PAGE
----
varyanko [Thu 15:18] says: Mr. Gil-Robles, since one of the vital responsibilities of the Commissioner are human rights education and promotion, do you think that introduction of human rights education in primary/secondary schools curricula of CoE states could reach more target audience than just work with NGO in this sphere? Were there any steps initiated by your institution in this direction?
Commissioner [Thu 15:21] says: I am personally convinced of the importance of human rights education in schools. This is an important part of encouraging civil responsibility amongst increasingly pluralist and diverse societies. I do not have the means myself to examine this question in detail, but I try to support initiatives working in this direction.
parker [Thu 15:22] says: Greetings from your home city of Madrid, where I am signing in today while on a business trip. One other question I hope you can address -- In your view, what are the biggest gaps in the existing mechanisms of the European human rights system?
Commissioner [Thu 15:24] says: One of the biggest and most obvious gaps arises in respect of the execution of the judgements of the court, whilst the majority of judgements are respected, problems and delays arise. Also the sensitivity of national courts to the human rights jurisprudence of the Strasbourg court could be improved to prevent cases even arriving there. How is my home city today?
parker [Thu 15:25] says: Madrid is good weather, but busy traffic!
Commissioner [Thu 15:26] says: as usual then ... I am glad.
Oberleitner [Thu 15:26] says: Could you let us know more on your work with National Ombudsmen and the role they play for the protection of human rights?
Commissioner [Thu 15:27] says: My work with national ombudsmen divides between focusing the attention of those that are well established on particular human rights concerns in their countries. With the newer ombudsmen it is more a matter of encouraging an operational effectiveness and supporting them in their relations with their executives.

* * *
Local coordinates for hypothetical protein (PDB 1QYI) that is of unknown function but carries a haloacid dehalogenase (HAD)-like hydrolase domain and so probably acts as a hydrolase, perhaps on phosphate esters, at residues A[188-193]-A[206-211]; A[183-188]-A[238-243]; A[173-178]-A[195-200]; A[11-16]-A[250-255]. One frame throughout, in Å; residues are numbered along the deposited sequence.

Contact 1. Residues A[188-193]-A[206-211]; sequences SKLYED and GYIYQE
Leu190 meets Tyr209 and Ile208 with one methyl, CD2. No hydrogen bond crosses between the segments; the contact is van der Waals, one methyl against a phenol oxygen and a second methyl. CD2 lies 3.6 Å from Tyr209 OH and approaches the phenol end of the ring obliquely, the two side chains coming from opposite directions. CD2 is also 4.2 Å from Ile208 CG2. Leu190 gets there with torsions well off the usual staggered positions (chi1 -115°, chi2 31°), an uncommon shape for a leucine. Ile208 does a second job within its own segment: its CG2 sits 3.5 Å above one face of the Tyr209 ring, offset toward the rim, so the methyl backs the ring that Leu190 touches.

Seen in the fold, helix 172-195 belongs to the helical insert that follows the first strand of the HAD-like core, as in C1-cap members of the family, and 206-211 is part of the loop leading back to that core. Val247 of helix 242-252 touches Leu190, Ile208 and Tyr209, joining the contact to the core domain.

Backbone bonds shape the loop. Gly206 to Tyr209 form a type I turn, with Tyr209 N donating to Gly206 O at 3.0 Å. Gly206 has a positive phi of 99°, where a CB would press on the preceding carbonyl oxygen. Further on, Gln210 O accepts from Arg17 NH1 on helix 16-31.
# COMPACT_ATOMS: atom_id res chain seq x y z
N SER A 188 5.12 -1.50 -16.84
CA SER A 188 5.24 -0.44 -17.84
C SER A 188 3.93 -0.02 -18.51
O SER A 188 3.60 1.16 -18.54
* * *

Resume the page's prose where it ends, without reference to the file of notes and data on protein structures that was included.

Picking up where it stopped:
elvana [Thu 15:30] says: Has it been successful with newer ombudsman institutions considering their recent establishment and tradition?
Commissioner [Thu 15:31] says: The newer Ombudsmen are definitely learning. I am confident that with time they will come to occupy an important place in national human rights protection. Often, indeed, their competences and constitutional position exceeds that of the older ones ... so there is much ground for optimism.
Oberleitner [Thu 15:32] says: Mr. Gil-Robles, let me thank you very much on behalf of all the participants in the course for an interesting and stimulating discussion, and for sharing your views on some key questions on the European human rights system with us. I think I can speak for all if I say that it was a unique opportunity to get in touch with you this way, and it is very much appreciated! Thanks for your time and for answering the questions of the group!
Commissioner [Thu 15:33] says: I am the one to thank you. It has been my pleasure to reply to questions and I hope that I have helped you to understand a little better the nature of this young institution. I might sign off by saying that human rights protection is not a concern uniquely of institutions and organisations, but of individuals as well. I am encouraged by your interest and wish you all well in the future.
elvana [Thu 15:34] says: It has been an honour to talk to the Commissioner, thank you HREA staff for having made this possible.